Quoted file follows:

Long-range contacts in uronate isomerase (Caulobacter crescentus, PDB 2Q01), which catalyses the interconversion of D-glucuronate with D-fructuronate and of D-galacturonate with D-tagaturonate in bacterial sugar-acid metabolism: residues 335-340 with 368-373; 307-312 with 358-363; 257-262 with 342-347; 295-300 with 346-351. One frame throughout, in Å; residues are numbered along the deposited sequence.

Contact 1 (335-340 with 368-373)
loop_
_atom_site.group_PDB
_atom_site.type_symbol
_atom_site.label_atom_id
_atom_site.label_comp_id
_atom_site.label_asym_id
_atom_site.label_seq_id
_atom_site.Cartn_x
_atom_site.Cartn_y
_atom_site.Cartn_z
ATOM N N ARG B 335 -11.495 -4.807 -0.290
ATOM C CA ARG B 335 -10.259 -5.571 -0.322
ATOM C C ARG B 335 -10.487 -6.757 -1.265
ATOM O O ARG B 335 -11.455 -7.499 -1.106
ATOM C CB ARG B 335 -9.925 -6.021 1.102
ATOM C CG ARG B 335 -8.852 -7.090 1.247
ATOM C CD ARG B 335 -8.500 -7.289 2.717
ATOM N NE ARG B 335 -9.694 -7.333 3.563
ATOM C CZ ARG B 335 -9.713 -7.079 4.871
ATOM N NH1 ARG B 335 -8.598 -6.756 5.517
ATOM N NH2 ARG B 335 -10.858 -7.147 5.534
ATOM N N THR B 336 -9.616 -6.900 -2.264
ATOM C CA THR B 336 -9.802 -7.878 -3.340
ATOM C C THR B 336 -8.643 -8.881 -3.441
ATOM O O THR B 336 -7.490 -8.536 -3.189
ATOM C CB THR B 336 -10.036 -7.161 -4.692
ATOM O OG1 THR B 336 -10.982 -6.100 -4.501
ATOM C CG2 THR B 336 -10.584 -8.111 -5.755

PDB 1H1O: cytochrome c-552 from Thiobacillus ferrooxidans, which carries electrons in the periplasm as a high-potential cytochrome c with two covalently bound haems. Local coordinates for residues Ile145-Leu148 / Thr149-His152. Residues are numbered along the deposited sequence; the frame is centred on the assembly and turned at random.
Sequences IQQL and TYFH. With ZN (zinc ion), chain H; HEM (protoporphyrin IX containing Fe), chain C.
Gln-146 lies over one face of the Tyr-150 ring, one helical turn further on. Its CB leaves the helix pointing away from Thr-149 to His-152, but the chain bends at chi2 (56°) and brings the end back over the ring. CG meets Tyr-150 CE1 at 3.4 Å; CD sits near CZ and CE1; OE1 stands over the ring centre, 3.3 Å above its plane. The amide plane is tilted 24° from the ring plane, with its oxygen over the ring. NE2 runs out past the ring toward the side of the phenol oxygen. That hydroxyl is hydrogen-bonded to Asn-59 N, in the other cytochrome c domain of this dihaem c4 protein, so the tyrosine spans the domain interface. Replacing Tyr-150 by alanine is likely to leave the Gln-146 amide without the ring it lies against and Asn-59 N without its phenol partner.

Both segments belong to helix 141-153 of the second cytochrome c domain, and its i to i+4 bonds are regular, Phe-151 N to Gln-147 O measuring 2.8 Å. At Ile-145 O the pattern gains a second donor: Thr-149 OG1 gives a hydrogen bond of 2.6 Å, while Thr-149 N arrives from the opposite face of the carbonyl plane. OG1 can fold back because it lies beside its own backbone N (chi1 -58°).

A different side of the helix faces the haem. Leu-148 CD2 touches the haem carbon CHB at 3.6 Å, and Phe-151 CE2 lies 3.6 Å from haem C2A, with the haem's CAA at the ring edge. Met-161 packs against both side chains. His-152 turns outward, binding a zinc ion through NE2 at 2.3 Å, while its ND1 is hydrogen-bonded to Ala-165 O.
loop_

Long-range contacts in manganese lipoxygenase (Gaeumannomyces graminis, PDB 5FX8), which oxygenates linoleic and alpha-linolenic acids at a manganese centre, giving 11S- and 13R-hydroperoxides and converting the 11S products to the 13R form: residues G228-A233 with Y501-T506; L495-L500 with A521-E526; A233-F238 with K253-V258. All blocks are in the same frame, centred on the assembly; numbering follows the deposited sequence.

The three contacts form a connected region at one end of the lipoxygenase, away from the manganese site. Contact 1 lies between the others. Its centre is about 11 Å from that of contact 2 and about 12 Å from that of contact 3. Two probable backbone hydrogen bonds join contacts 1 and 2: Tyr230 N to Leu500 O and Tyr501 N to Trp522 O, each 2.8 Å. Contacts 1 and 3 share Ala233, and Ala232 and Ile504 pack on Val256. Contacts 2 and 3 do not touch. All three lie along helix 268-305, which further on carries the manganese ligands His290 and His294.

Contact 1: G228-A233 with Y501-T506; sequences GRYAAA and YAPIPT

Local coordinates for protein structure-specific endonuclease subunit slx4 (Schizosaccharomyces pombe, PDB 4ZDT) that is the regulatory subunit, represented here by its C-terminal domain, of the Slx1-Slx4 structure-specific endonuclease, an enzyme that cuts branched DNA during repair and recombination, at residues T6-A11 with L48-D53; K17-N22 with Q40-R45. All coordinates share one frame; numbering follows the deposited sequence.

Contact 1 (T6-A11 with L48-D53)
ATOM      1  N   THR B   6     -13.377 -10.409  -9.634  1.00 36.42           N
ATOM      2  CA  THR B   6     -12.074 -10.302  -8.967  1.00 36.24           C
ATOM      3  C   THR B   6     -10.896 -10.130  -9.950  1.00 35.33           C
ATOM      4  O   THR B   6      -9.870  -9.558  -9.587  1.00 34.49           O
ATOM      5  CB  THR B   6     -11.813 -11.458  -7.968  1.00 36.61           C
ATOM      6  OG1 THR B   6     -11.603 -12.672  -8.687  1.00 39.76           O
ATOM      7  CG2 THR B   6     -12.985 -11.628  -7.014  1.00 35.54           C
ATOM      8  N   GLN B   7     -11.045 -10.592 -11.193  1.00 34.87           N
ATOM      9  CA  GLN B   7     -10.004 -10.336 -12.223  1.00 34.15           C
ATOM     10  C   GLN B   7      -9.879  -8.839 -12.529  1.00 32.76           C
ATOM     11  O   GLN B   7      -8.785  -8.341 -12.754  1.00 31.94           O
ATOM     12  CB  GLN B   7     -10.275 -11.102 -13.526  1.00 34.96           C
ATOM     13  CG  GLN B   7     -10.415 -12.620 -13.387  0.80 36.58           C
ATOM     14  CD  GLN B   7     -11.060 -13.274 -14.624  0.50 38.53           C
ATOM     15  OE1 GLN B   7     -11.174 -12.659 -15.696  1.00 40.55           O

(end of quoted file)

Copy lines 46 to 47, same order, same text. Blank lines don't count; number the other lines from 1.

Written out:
ATOM      5  CB  THR B   6     -11.813 -11.458  -7.968  1.00 36.61           C
ATOM      6  OG1 THR B   6     -11.603 -12.672  -8.687  1.00 39.76           O